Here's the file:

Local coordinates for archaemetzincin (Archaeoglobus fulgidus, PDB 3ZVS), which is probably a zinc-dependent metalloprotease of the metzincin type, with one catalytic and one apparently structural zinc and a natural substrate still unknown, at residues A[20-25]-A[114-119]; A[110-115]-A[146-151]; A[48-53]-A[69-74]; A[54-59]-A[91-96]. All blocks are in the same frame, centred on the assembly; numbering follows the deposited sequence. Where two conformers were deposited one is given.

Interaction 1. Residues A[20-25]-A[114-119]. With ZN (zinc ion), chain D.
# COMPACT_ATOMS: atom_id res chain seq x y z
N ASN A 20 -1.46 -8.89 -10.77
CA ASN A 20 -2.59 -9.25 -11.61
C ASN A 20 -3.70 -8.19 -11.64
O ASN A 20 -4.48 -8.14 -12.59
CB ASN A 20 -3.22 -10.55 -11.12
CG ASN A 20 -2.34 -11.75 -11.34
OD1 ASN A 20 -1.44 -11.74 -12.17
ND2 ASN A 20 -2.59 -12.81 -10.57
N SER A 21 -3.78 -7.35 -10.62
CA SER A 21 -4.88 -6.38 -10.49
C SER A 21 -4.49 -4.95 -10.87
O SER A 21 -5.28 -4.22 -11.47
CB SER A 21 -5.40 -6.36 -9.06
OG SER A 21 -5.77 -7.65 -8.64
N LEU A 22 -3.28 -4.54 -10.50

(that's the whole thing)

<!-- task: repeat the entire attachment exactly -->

Local coordinates for archaemetzincin (Archaeoglobus fulgidus, PDB 3ZVS), which is probably a zinc-dependent metalloprotease of the metzincin type, with one catalytic and one apparently structural zinc and a natural substrate still unknown, at residues A[20-25]-A[114-119]; A[110-115]-A[146-151]; A[48-53]-A[69-74]; A[54-59]-A[91-96]. All blocks are in the same frame, centred on the assembly; numbering follows the deposited sequence. Where two conformers were deposited one is given.

Interaction 1. Residues A[20-25]-A[114-119]. With ZN (zinc ion), chain D.
# COMPACT_ATOMS: atom_id res chain seq x y z
N ASN A 20 -1.46 -8.89 -10.77
CA ASN A 20 -2.59 -9.25 -11.61
C ASN A 20 -3.70 -8.19 -11.64
O ASN A 20 -4.48 -8.14 -12.59
CB ASN A 20 -3.22 -10.55 -11.12
CG ASN A 20 -2.34 -11.75 -11.34
OD1 ASN A 20 -1.44 -11.74 -12.17
ND2 ASN A 20 -2.59 -12.81 -10.57
N SER A 21 -3.78 -7.35 -10.62
CA SER A 21 -4.88 -6.38 -10.49
C SER A 21 -4.49 -4.95 -10.87
O SER A 21 -5.28 -4.22 -11.47
CB SER A 21 -5.40 -6.36 -9.06
OG SER A 21 -5.77 -7.65 -8.64
N LEU A 22 -3.28 -4.54 -10.50